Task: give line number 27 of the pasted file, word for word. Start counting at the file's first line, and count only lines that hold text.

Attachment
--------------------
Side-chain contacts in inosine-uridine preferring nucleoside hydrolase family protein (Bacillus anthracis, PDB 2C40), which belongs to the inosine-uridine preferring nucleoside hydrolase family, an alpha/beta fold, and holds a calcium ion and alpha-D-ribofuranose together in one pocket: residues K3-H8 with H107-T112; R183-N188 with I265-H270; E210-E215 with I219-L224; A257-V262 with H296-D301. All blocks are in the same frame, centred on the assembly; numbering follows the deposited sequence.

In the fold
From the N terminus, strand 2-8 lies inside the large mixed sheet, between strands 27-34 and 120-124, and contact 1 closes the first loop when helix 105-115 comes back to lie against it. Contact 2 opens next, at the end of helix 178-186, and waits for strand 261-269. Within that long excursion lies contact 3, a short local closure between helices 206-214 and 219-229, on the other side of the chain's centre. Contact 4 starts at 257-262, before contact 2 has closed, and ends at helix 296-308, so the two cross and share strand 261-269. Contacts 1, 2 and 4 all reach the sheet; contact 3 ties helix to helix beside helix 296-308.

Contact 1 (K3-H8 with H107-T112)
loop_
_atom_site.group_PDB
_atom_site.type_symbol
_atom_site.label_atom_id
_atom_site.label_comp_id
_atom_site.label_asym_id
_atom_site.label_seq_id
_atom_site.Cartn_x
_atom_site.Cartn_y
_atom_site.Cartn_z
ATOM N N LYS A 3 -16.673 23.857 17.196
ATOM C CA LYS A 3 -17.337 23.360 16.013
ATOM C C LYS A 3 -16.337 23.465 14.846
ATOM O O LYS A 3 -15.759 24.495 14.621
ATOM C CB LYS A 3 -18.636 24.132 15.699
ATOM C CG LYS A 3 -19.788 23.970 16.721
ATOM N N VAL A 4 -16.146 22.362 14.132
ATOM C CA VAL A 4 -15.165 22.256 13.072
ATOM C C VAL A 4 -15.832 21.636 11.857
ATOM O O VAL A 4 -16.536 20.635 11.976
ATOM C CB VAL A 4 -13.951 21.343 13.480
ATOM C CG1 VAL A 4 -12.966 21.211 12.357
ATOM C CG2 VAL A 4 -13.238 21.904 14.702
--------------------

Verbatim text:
ATOM C CG2 VAL A 4 -13.238 21.904 14.702